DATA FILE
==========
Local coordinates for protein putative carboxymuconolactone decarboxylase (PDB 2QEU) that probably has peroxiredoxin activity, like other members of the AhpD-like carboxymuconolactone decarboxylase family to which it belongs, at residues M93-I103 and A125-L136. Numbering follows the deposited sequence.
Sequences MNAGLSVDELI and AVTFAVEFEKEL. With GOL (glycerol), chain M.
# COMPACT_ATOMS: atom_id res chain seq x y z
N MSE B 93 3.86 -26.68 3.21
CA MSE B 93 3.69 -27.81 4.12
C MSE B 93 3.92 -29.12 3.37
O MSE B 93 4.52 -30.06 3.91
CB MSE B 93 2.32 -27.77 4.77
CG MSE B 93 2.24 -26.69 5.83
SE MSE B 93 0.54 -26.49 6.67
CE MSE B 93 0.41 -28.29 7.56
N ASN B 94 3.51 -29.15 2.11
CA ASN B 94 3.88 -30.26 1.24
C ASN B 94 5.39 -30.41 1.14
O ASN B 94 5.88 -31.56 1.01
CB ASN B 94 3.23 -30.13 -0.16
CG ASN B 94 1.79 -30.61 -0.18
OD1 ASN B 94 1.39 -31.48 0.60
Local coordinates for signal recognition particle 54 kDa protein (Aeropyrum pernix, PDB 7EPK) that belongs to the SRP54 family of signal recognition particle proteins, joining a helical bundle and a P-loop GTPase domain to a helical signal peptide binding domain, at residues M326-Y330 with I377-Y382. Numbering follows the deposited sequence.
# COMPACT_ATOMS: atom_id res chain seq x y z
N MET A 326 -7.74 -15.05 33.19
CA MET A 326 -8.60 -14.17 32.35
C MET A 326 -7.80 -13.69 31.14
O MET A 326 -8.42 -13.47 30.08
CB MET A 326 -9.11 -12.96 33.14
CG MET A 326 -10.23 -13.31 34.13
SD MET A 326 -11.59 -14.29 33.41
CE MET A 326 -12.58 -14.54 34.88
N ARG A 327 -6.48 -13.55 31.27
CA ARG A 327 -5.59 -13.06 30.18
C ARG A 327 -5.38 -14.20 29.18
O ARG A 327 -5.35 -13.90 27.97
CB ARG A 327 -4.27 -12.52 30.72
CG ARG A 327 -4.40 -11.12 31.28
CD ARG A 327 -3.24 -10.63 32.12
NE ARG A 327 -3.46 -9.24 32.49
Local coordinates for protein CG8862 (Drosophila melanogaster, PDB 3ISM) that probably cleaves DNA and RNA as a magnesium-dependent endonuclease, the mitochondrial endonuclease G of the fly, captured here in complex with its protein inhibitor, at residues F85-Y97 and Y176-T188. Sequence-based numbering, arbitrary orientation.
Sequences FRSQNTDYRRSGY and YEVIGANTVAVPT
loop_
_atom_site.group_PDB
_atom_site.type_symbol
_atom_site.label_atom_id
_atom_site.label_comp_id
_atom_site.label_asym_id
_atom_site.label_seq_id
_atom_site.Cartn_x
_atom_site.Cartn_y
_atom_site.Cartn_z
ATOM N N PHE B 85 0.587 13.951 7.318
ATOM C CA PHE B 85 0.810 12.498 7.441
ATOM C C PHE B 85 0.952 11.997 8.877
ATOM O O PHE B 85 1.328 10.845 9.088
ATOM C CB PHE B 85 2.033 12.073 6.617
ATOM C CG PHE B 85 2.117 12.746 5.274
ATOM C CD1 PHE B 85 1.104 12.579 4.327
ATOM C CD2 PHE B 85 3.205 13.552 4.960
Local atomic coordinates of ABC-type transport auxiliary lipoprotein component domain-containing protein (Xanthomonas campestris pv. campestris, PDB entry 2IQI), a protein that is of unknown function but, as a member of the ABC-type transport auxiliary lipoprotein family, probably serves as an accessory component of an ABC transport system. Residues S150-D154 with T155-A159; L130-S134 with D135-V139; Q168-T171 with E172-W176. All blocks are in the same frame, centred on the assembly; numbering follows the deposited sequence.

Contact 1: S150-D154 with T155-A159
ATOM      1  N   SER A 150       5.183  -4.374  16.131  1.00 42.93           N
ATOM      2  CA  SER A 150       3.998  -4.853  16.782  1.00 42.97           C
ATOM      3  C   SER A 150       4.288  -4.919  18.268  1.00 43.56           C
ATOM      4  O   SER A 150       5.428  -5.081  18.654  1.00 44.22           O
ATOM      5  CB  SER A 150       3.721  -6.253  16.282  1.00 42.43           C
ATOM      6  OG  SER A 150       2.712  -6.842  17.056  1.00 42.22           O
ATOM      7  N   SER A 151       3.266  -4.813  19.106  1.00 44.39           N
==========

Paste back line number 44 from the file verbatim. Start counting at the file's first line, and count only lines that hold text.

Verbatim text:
_atom_site.label_asym_id